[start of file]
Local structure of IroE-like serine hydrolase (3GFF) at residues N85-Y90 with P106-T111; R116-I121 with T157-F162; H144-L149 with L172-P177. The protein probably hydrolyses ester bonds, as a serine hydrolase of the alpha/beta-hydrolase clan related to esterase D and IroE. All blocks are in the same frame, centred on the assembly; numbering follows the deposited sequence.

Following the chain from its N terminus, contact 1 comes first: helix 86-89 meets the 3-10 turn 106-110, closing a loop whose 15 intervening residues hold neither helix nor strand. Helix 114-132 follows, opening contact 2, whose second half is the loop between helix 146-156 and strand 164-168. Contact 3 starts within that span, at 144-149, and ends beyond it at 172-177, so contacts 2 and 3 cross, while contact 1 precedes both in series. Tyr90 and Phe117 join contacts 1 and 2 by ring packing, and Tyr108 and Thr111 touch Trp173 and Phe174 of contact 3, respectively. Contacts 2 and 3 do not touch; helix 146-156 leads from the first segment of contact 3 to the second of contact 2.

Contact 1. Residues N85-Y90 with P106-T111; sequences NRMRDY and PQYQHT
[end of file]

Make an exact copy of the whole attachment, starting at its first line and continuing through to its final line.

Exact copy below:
Local structure of IroE-like serine hydrolase (3GFF) at residues N85-Y90 with P106-T111; R116-I121 with T157-F162; H144-L149 with L172-P177. The protein probably hydrolyses ester bonds, as a serine hydrolase of the alpha/beta-hydrolase clan related to esterase D and IroE. All blocks are in the same frame, centred on the assembly; numbering follows the deposited sequence.

Following the chain from its N terminus, contact 1 comes first: helix 86-89 meets the 3-10 turn 106-110, closing a loop whose 15 intervening residues hold neither helix nor strand. Helix 114-132 follows, opening contact 2, whose second half is the loop between helix 146-156 and strand 164-168. Contact 3 starts within that span, at 144-149, and ends beyond it at 172-177, so contacts 2 and 3 cross, while contact 1 precedes both in series. Tyr90 and Phe117 join contacts 1 and 2 by ring packing, and Tyr108 and Thr111 touch Trp173 and Phe174 of contact 3, respectively. Contacts 2 and 3 do not touch; helix 146-156 leads from the first segment of contact 3 to the second of contact 2.

Contact 1. Residues N85-Y90 with P106-T111; sequences NRMRDY and PQYQHT